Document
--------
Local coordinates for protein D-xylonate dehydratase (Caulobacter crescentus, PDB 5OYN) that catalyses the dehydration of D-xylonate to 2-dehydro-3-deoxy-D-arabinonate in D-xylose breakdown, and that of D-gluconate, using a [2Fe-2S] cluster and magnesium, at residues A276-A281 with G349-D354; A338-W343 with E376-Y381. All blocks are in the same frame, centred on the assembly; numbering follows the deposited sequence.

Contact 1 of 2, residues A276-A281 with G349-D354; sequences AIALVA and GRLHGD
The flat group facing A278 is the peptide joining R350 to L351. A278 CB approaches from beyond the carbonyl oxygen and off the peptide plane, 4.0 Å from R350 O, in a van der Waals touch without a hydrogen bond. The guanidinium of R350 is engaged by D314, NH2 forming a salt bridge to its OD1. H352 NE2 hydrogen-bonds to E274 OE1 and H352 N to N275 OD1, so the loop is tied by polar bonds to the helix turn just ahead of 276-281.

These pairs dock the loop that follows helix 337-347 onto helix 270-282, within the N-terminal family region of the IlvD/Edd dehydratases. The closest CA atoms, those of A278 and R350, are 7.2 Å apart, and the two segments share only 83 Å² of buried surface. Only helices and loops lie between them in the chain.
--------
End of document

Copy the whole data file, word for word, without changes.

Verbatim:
Local coordinates for protein D-xylonate dehydratase (Caulobacter crescentus, PDB 5OYN) that catalyses the dehydration of D-xylonate to 2-dehydro-3-deoxy-D-arabinonate in D-xylose breakdown, and that of D-gluconate, using a [2Fe-2S] cluster and magnesium, at residues A276-A281 with G349-D354; A338-W343 with E376-Y381. All blocks are in the same frame, centred on the assembly; numbering follows the deposited sequence.

Contact 1 of 2, residues A276-A281 with G349-D354; sequences AIALVA and GRLHGD
The flat group facing A278 is the peptide joining R350 to L351. A278 CB approaches from beyond the carbonyl oxygen and off the peptide plane, 4.0 Å from R350 O, in a van der Waals touch without a hydrogen bond. The guanidinium of R350 is engaged by D314, NH2 forming a salt bridge to its OD1. H352 NE2 hydrogen-bonds to E274 OE1 and H352 N to N275 OD1, so the loop is tied by polar bonds to the helix turn just ahead of 276-281.

These pairs dock the loop that follows helix 337-347 onto helix 270-282, within the N-terminal family region of the IlvD/Edd dehydratases. The closest CA atoms, those of A278 and R350, are 7.2 Å apart, and the two segments share only 83 Å² of buried surface. Only helices and loops lie between them in the chain.